About 40 members of the Indian community have donated and loaned the new Indian Heritage Centre 250 artefacts - including intricate jewellery, police memorabilia and war time publications - from their private collections.
The four-storey centre, located at the intersection of Clive Street and Campbell Lane, cost about $12 million to build. It opens early next year.
Here are some of the highlights and the stories behind the artefacts:
An issue of The Orient Weekly from January 1946 is among several wartime publications donated by Singapore's sixth president SR Nathan. The collection provides rare documentary evidence of the involvement of the region's Indian community in the Indian National Army (INA) and the Indian Independence League - the army's fundraising arm, as they fought for independence from the British. Pictured on the cover of the weekly is INA's leader and Indian nationalist Subhas Chandra Bose.
This solid gold necklace or kasumalai was created by stringing together a series of 62 coins. Each coin bears the French insignia of the Fleur de Lys or lily, while the other side features England's Queen Victoria.
This necklace was owned and worn by Mrs Maria Soosaiammal Gnanapragasam in the late 1800s. The necklace, which was valued at about $100,000 seven years ago, was a gift from her husband Gnanapragasam Pillai, a wealthy trader. Its design reflects the stylistic influences of the French and British colonies in Asia and their impact on the lives of well-to-do Indian migrant families.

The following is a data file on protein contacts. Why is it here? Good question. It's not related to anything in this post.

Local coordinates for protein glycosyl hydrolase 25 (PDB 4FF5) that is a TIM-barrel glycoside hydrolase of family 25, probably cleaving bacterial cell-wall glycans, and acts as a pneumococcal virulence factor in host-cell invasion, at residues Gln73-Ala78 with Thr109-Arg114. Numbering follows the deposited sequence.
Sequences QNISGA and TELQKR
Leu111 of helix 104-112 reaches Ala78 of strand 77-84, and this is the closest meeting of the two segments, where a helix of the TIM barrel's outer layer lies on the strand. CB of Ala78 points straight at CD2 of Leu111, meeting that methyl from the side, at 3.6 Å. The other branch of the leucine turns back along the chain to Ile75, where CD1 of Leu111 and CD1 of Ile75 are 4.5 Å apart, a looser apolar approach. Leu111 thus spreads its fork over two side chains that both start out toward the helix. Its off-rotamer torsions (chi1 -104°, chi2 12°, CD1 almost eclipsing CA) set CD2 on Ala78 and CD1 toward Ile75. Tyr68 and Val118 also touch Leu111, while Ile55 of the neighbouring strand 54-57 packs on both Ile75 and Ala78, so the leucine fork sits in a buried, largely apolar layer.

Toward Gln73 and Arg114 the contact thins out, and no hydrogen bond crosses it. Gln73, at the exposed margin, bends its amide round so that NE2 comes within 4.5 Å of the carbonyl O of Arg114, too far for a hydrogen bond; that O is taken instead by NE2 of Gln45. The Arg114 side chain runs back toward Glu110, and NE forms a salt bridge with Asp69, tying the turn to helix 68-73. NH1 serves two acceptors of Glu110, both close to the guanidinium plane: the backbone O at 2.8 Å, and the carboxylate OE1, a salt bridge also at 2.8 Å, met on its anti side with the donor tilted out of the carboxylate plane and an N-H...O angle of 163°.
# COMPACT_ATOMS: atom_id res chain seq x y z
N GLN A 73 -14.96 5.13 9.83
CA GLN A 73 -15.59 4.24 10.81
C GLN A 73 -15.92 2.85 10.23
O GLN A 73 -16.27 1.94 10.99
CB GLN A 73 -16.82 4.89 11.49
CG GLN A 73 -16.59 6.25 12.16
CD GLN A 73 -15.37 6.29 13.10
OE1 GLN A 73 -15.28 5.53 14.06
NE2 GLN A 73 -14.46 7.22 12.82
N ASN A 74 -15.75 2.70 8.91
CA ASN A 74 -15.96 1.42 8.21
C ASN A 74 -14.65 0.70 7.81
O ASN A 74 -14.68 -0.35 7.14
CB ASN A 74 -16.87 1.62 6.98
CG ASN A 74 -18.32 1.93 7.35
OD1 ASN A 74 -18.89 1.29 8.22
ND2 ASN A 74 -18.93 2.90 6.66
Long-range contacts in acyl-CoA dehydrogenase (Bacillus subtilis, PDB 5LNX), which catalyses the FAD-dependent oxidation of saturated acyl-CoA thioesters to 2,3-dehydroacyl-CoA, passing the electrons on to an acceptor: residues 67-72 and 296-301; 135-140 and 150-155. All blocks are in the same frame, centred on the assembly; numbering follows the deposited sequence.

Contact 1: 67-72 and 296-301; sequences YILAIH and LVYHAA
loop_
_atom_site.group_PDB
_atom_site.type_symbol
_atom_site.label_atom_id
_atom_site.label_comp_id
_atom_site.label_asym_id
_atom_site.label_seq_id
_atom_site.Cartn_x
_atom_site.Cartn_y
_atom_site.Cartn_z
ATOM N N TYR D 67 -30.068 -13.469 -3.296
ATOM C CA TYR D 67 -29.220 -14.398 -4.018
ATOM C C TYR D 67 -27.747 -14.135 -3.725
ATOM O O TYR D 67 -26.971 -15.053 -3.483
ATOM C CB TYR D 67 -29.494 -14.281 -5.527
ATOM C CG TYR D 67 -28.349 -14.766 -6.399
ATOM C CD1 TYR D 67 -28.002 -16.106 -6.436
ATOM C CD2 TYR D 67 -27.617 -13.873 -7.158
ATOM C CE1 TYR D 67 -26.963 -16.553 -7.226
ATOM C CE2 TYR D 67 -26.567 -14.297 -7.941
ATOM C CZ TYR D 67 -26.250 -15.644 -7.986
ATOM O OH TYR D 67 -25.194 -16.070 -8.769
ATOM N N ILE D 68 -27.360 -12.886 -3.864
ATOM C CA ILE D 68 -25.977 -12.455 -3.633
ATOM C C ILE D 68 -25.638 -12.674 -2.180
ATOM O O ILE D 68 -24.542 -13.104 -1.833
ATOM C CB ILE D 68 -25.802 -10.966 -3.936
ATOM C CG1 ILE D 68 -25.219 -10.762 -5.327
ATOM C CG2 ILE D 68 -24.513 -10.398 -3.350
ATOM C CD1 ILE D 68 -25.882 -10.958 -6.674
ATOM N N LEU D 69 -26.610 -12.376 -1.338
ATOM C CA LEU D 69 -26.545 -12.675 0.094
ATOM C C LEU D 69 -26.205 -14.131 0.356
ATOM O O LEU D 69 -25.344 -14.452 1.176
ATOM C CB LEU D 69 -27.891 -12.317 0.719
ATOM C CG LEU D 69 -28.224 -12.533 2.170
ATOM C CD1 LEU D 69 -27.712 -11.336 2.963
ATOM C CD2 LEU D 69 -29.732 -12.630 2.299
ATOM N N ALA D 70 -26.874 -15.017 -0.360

It was donated to the Indian Heritage Centre by the estate of Santhanam Victor Louis and the family of Gnanapragasam Pillai.
On loan from the Saigon Chettiars Temple Trust, this gold necklace with a large pendant and neckband, is a piece of deity jewellery dating back to 20th century Vietnam.
The community of Nattukottai Nagarattars, which is part of the Chettiar caste, set up temples across South-east Asia - including Singapore - as they moved around establishing business ties.
The necklace is one of 24 artefacts that the Trust is loaning to the Indian Heritage Centre. Temple trustee Ashwin Muthiah recently brought in craftsmen to help strengthen the necklace's joints and fasten its stones, in preparation for display at the upcoming Indian Heritage Centre.
A rare police whistle which was used in the 1800s till World War II in Johor and a Straits Settlements police badge from the late 19th century that was used here.
Both items are on loan from Mr Sarjit Singh, a collector of police memorabilia from Singapore and Malaysia. His interest was sparked by his grandfather Mr Wazir Singh and his father-in-law Mr Karam Singh Phalewal who were part of the colonial police force.